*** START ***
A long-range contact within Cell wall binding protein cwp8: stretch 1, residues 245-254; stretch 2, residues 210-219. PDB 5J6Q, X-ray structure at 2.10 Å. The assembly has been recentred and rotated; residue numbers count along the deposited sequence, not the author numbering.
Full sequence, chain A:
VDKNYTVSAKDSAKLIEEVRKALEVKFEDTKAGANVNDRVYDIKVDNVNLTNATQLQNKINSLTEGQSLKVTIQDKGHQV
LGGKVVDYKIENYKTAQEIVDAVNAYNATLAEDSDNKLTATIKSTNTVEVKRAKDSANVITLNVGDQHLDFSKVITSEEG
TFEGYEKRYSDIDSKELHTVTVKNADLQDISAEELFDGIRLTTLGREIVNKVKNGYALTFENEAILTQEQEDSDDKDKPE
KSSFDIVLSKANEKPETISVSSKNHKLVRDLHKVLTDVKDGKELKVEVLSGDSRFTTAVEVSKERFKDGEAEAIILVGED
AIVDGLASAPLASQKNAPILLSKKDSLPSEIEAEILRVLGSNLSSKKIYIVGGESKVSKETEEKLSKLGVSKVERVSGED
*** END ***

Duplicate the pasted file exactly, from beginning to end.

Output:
A long-range contact within Cell wall binding protein cwp8: stretch 1, residues 245-254; stretch 2, residues 210-219. PDB 5J6Q, X-ray structure at 2.10 Å. The assembly has been recentred and rotated; residue numbers count along the deposited sequence, not the author numbering.
Full sequence, chain A:
VDKNYTVSAKDSAKLIEEVRKALEVKFEDTKAGANVNDRVYDIKVDNVNLTNATQLQNKINSLTEGQSLKVTIQDKGHQV
LGGKVVDYKIENYKTAQEIVDAVNAYNATLAEDSDNKLTATIKSTNTVEVKRAKDSANVITLNVGDQHLDFSKVITSEEG
TFEGYEKRYSDIDSKELHTVTVKNADLQDISAEELFDGIRLTTLGREIVNKVKNGYALTFENEAILTQEQEDSDDKDKPE
KSSFDIVLSKANEKPETISVSSKNHKLVRDLHKVLTDVKDGKELKVEVLSGDSRFTTAVEVSKERFKDGEAEAIILVGED
AIVDGLASAPLASQKNAPILLSKKDSLPSEIEAEILRVLGSNLSSKKIYIVGGESKVSKETEEKLSKLGVSKVERVSGED